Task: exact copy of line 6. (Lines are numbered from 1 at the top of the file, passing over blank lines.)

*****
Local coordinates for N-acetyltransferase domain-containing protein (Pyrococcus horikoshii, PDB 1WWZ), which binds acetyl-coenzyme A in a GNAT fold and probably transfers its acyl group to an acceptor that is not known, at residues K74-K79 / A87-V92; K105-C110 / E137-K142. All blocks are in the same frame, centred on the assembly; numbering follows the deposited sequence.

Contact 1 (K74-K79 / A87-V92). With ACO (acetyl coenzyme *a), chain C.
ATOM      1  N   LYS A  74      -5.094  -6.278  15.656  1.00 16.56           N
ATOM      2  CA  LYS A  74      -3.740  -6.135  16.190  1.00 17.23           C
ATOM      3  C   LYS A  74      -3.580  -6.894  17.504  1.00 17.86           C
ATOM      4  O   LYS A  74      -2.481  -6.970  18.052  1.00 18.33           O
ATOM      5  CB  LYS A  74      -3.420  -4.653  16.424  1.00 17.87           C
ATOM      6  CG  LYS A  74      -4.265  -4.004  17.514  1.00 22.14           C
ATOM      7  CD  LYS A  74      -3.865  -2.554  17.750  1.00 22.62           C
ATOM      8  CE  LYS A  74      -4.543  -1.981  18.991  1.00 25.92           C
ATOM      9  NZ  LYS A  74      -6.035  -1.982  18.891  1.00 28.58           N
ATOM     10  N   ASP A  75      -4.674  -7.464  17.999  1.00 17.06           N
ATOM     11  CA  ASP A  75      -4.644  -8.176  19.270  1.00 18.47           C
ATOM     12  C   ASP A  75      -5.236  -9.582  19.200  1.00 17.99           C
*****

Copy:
ATOM      4  O   LYS A  74      -2.481  -6.970  18.052  1.00 18.33           O